There have always been late frost nights in the history of farming destroying more or less of the growing harvest. The only thing people could think of in the very past was to dedicate the last dangerous days in the middle of May (11th – 15th) to a couple of saints so they can offer protection. We call them the “Eisheiligen”, the ice saints. The morning of the 12th it would have been good old Pankraz job to take care of the icy winds blowing through the dripping wet vineyards. Maybe he had a glass too much the night before and failed to do his duty. Water became ice. Checking the temperature in the morning in our yard I saw it being around the freezing point and I knew something bad had happened.
We started working in the Fledermaus vineyard and as the sun started warming up the plants we could watch the tips of the bigger shoots hanging down. It took the whole day though to reveal the full disaster as everything green started turning brown. I took the car and made a little tour. Vineyard after vineyard the same picture. Tears came to my eyes and thank god nobody heard me swearing like a trooper.
Only our vineyards in Rödelsee and Iphofen survived. The Domina which makes the Black Betty was also comparably lucky. Everywhere else there was almost nothing left. Just a few of the backup canes still had green shoots with grapes on them. In year #1 after we fully took over the winery we had hoped for a phenomenal vintage and now here we stand with almost nothing left. It’s a strange feeling knowing that the impact of this event won’t become tangible before the end of next year when part of the 20 vintage was supposed to be bottled and shipped. It’s like you watch a car driving against a wall in slow-motion and there is nothing you can do about it.
Still the vines had to be taken care of – even more after the damage. I sprayed valerian the next morning to help the plants recover from the shock, no idea if it helped. And then the plants didn’t do anything for about three weeks. We had many discussions how to deal with the surviving stubs, the major status out there. Some vineyards we cut them back to 2cm (advantage: provokes the secondary bud to break), some vineyards we cut them back to the last surviving leaf (advantage: more photosynthesis) and some we didn’t do anything (advantage: saves time). Let’s see what will perform better. We also had our backup canes. And even if they had nothing but stubs left, more stubs increase the chance for more secondary buds breaking meaning more grapes potentially. But with an extra cane the trellising situation often becomes pretty chaotic, there is an increased risk of fungi having a party and also when the plant has more shoots than it can handle they might not grow well and the juice lack amino acids in the end. So again of course we played with several approaches in several vineyards, from not using the backup cane to cutting it back to a spur to using half of it or using the whole thing. At least if this ever happens again I’ll have a good idea what works best for us.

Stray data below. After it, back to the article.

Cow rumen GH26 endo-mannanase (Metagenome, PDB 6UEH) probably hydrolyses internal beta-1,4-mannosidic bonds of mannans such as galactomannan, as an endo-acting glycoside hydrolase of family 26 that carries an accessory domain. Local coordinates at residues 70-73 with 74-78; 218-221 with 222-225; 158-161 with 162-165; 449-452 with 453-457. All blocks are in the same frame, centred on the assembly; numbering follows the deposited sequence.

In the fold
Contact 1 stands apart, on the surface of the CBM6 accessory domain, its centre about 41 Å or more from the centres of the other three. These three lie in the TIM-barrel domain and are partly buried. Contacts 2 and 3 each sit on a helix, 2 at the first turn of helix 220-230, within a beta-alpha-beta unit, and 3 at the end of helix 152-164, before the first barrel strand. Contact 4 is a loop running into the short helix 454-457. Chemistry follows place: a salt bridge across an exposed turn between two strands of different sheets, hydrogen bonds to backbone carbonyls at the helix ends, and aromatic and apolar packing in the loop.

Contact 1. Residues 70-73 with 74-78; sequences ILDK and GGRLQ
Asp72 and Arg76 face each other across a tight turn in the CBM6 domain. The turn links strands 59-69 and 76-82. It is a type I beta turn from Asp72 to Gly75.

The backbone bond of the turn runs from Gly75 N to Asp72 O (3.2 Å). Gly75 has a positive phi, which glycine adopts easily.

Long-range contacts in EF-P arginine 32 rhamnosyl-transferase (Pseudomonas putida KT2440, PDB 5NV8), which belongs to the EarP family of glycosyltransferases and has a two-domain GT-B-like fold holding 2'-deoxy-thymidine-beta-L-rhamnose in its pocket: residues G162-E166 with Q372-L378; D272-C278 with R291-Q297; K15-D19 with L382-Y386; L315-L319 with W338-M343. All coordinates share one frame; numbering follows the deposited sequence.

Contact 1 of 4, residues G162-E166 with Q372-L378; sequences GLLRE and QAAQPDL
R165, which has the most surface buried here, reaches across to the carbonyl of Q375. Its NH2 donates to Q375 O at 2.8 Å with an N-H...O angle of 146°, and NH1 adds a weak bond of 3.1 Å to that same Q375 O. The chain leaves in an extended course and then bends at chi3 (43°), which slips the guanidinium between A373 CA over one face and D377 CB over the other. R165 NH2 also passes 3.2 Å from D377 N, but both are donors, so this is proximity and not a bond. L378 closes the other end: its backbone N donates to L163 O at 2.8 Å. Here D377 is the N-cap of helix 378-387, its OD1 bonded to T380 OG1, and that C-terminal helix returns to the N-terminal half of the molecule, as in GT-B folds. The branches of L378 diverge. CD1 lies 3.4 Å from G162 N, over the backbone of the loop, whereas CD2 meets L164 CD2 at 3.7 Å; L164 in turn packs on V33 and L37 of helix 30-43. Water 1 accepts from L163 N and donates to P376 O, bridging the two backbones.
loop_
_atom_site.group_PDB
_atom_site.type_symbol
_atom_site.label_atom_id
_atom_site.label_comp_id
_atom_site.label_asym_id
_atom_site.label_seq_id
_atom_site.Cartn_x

And although the second half of the month was overshadowed by the frost event and its aftermath there were many moments of joy too. In the end May is one of the most beautiful months out there.
The permanent greening is constantly developing as is he soil so the bouquet options are different each year but there are always plenty of options in May.
Also to everybody who was involved in digging the pond last year: it’s thriving! So many dragonflies and frogs. Within a year it’s become an intense hotspot for biodiversity.
We have a confusing season ahead. While a few grapes of the first generation survived here and there a second and maybe even third generation start growing these days. Meaning several things have to be done in parallel out there. With the surviving Domina harvest will still start early. But then calm down and last until the November rain kicks in. We’re thinking of ways to counter the loss of grapes. And planning the bottling of the new Fledermaus, Black Betty, Drei Freunde and Vater & Sohn. We’ll be ok.